The latest study on dairy fat once again confirms that instead of pointing our finger at the full-fat milk in that cereal bowl, it’s the so-called healthy whole grain cereal or the glass of orange juice on the side we need to shift our focus to as the real culprit behind diabetes and heart disease. This study actually showed a reduction in diabetes risk in the individuals who consumed more dairy fat. I have a large number of insulin resistant vegetarian Indians in my practice and in an effort to get them to reduce their excessive carbohydrate intake (their primary problem), I have them re-introduce more dairy fats into their diet (whole milk, yogurt, butter, paneer/cheese,etc.) in addition to other healthy fats. I closely monitor their weight, lipids, glucose and inflammatory markers and have yet to see any of these numbers be adversely affected by replacing their excess carbohydrates with sensible portions of dairy fat.
What’s Healthy About Dairy Fat?
How could dairy fat possibly be good for your health? The dairy fat is not only more satiating (preventing overeating later in the day), but is nutrient dense and reduces inflammation, the primary cause of most chronic health condtions. This applies to both adults and kids (see “Children’s Corner”at the end of this post). Let’s summarize some of the valuable components of dairy fat:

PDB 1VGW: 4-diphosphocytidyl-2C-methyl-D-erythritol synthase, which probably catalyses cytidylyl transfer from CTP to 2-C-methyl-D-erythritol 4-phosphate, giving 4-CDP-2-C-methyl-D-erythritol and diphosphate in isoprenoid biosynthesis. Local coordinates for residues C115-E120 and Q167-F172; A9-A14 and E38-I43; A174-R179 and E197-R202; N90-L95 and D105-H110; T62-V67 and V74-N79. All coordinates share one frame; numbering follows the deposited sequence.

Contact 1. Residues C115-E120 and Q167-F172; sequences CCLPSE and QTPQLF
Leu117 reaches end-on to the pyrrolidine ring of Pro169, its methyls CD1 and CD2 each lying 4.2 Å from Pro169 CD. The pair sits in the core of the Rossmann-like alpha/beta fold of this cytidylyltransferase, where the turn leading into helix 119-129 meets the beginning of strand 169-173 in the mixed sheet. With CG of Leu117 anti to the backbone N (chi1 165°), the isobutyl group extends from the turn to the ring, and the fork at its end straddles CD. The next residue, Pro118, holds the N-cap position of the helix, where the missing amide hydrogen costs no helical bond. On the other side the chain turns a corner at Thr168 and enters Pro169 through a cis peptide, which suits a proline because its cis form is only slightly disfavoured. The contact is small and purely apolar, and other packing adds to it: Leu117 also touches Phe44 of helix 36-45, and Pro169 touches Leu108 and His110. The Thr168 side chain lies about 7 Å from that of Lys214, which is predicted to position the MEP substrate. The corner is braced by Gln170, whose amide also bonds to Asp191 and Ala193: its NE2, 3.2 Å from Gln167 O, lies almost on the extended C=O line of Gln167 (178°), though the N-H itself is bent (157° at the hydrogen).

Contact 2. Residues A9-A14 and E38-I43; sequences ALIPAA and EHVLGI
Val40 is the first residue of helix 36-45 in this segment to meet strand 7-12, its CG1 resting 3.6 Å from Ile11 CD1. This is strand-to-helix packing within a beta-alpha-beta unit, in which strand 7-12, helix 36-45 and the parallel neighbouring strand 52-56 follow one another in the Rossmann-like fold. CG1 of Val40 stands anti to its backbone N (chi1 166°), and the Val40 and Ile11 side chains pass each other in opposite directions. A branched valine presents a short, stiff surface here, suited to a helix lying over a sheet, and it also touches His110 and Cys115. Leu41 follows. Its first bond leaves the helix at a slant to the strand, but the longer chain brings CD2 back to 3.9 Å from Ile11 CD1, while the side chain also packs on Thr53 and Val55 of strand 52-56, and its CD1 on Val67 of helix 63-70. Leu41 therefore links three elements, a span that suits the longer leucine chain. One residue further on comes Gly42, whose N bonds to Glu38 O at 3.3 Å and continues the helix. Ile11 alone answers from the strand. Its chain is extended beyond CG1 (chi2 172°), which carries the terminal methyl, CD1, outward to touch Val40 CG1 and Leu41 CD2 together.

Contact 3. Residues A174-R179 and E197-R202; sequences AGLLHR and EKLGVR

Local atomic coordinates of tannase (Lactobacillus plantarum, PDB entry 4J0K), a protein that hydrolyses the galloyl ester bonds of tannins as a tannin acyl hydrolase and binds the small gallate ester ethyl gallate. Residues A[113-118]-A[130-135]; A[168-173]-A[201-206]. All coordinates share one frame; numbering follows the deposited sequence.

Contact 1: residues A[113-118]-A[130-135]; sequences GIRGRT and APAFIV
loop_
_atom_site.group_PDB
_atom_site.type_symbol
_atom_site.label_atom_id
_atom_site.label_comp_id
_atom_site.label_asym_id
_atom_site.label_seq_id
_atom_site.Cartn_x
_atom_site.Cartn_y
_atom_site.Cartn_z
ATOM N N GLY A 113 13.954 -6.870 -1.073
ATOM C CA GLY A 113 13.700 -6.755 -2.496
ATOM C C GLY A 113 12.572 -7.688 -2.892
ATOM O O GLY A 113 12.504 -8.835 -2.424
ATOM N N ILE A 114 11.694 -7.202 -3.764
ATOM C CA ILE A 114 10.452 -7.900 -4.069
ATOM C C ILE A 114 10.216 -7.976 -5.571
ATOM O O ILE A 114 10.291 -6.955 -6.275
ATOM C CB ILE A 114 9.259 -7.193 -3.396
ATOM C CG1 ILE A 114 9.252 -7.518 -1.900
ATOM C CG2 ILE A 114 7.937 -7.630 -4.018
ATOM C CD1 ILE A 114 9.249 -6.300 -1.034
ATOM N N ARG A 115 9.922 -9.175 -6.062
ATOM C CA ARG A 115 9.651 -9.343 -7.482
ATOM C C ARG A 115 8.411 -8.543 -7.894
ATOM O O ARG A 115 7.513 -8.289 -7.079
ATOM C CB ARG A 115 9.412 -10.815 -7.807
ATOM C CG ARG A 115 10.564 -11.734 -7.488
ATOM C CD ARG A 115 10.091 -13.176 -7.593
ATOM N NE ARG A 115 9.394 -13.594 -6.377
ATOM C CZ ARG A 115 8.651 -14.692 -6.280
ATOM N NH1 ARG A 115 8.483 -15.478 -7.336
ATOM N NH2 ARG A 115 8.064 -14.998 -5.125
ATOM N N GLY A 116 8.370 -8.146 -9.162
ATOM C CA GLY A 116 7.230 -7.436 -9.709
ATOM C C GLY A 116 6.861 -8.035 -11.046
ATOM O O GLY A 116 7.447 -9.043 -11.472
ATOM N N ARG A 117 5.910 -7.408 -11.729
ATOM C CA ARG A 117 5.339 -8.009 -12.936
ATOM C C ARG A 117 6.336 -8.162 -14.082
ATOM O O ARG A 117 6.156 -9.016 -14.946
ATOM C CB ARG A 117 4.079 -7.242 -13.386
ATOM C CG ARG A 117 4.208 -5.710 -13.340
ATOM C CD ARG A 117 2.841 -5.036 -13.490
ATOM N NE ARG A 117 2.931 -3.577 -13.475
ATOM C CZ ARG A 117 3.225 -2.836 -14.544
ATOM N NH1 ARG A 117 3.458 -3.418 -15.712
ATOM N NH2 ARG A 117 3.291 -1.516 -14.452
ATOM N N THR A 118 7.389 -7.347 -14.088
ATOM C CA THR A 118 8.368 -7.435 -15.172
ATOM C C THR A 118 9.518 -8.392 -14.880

1. Trans-palmitoleic acid: This is a fatty acid found in milk, cheese, yogurt, and butter that is associated with improved cholesterol, lower insulin resistance, lower inflammation and lower diabetes risk. Read the Harvard summary here. Not to be confused with the other deadly trans fat resulting from chemically processed, hydrogenated vegetable oils which do the exact opposite…they worsen cholesterol, increase inflammation, and raise heart disease risk.
2. Fat Soluble Vitamins: Milk contains the fat-soluble vitamins, A, D, E and K. The fat in the milk protects these vitamins, allowing them to survive longer in the milk container. When you remove the fat (low-fat or skim milk), these fats don’t last. In addition to fat-soluble vitamins, milk also has B-vitamins (B12, Folate, Niacin, etc.) and vitamin C.
3. Vitamin K2: I mentioned vitamin K above, but there are actually 2 types, vitamin K1 and vitamin K2. Vitamin K1 is more commonly known as playing a key role with blood clotting, but its unsung partner K2 helps traffic calcium away from your soft tissues and into your bones and teeth where they belong. Health professionals have made a big deal for many years about getting enough calcium into your diet, but the more critical nutritional elements of building stronger bones are vitamin D to increase calcium absorption from your intestines and vitamin K2 to send the absorbed calcium to the right place. Hard and soft cheeses are good sources of vitamin K2, especially gouda. Other sources are egg yolk, butter, and natto (fermented soybeans). You can now see how a low-fat diet which typically eliminates full fat milk, cheese, butter and egg yolks is a sure way to promote vitamin K2 deficiency.
4. Butyrate: This is a short chain fatty acid (SCFA) produced in the intestine after bacteria break down dietary fiber. Aside from your gut bacteria making its own butyrate from fiber, you can also get butyrate from butter. In fact “butter” gets its name from the “butyr” in butyrate. Studies have shown butyrate has an effect on reducing insulin resistance and inflammation. This may explain why healthy sources of dietary fiber have health-promoting benefits.